MGA2-11-16_Klinefelte
Klinefelter_Syndrome_ToniKlinefelter_Syndrome_XXYY
Tony                                                    rare 2n = 48,XXYY form

Klinefelter Syndrome (2n = 47, XXY)

    Klinefelter Syndrome is the most common chromosomal syndrome, and occurs in about 1 in 500 live births. The basic male phenotype is set by the Y chromosome: duplication of the X chromosome genes often contributes to a hormonal makeup (hypogonadism) intermediate between XX females and XY males. XXY individuals often have a low serum testosterone level, high serum follicle-stimulating hormone (FSH), and luteinizing hormone (LH) levels. XXY men often have microorchidism (small testicles) and are typically infertilePhysical characteristics vary widely, from a tall, thin, youthful or somewhat feminized physique and facial appearance, to a shorter, rounded body type. Secondary sex-characteristics such as pubic hair patterns are often feminized, and there is often some degree of gynecomastia (female-type breast development), with a significantly higher risk of breast cancer. As with Turner Syndrome (XO females), there is a range of intellectual developmental, with specific neuro-psychological impairments including language ability and deficits in executive functions. Social stigmatization is a problem. There is apparently no increased tendency to homosexuality.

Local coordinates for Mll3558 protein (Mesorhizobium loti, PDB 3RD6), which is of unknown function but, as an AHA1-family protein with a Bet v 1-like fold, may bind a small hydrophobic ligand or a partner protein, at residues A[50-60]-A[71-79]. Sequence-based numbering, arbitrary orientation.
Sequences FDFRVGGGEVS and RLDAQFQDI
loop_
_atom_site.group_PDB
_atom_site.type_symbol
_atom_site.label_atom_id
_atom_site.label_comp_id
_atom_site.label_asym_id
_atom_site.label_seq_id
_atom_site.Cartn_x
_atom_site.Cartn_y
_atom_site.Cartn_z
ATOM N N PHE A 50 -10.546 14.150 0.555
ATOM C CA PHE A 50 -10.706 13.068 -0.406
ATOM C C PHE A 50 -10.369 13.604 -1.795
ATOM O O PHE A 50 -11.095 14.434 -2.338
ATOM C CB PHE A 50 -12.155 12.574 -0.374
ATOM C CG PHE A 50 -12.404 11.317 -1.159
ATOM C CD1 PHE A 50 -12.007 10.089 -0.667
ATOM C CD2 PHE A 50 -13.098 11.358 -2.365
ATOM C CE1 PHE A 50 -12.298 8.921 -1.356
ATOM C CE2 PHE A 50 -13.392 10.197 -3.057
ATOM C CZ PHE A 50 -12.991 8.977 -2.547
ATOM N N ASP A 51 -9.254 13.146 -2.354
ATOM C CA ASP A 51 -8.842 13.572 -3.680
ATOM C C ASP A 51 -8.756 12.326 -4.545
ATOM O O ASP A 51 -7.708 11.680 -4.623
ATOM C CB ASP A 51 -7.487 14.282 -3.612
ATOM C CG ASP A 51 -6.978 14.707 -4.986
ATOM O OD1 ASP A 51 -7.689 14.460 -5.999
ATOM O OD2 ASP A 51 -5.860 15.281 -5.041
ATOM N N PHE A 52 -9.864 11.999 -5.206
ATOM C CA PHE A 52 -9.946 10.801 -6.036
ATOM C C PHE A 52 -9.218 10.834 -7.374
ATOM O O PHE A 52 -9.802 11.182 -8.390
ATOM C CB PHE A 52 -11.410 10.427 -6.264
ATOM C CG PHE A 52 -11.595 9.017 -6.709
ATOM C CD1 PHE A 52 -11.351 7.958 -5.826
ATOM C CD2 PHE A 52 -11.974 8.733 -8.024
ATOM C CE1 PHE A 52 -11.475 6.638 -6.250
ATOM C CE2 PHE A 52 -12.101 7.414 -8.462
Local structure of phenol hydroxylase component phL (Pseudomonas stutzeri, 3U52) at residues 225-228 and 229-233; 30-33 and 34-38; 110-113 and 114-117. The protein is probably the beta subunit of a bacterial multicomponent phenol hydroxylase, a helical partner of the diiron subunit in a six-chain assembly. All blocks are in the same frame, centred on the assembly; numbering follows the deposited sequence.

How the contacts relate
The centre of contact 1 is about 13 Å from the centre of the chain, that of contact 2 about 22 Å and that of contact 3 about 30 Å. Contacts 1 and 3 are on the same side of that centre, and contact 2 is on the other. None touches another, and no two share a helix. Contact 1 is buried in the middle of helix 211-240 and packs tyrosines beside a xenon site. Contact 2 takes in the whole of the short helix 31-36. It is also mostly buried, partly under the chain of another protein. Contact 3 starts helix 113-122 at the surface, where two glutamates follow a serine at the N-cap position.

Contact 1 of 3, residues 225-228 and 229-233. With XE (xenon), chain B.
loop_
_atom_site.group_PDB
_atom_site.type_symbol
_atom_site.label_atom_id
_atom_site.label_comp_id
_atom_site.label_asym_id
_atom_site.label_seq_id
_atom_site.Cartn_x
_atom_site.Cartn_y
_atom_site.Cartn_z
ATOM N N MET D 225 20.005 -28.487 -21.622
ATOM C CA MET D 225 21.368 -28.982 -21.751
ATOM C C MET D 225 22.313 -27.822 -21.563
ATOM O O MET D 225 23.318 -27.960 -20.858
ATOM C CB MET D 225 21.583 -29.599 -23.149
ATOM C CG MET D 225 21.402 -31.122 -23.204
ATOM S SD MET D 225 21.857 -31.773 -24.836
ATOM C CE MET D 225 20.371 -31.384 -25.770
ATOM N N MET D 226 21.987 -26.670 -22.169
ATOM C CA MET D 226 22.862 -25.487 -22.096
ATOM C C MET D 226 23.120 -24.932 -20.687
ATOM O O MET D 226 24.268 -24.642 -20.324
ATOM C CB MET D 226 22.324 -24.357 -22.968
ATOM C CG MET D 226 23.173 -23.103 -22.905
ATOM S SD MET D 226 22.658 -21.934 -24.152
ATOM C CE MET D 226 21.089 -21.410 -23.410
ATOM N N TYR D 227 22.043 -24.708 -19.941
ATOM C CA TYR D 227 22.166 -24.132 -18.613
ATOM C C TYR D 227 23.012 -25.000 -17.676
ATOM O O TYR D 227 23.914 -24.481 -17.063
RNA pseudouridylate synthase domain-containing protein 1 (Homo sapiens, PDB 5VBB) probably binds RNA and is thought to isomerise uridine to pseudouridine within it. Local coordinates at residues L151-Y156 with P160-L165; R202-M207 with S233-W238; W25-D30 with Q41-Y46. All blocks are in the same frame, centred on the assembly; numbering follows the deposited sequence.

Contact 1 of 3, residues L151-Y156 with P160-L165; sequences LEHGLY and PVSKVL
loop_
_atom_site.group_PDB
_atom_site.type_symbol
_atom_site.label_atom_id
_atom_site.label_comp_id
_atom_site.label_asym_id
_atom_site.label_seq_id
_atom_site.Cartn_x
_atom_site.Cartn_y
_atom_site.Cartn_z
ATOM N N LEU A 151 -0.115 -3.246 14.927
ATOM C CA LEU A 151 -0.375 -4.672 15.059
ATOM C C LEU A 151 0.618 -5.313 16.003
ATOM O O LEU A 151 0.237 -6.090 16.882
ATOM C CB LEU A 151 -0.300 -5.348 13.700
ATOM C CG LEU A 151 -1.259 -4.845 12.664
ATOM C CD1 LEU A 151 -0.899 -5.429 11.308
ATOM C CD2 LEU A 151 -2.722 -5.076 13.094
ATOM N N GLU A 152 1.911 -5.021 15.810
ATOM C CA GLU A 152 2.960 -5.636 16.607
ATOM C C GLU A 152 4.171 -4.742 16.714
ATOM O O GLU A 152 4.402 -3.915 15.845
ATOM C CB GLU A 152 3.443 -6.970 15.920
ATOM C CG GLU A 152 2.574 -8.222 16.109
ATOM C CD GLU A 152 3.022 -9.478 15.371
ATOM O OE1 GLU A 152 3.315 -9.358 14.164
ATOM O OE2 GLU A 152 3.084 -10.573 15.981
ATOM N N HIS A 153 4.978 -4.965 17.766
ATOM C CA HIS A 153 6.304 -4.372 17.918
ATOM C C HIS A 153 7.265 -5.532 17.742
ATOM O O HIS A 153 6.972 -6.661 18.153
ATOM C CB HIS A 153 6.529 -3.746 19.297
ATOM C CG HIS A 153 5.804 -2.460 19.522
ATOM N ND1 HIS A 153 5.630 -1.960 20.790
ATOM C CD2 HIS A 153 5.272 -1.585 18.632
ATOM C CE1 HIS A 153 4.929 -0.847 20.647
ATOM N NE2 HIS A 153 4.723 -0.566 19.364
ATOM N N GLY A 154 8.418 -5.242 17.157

As with other chromosomal syndromes, the standard 'syndrome' may be due in part to ascertainment bias: XXY males are often diagnosed as such when they present with overt physical characteristics, whereas other XXY individuals are asymptomatic. Tony [Left] worked as a computer programmer, married, and was identified as XXY only when the couple sought infertility counselling. He shows an atypical baldness pattern often associated with XYY. The man on the right, with a rarer XXYY karyotype, shows uncorrected gynecomastia.


Figure ©2002 by Griffiths et al.; all text material ©2010 by Steven M. Carr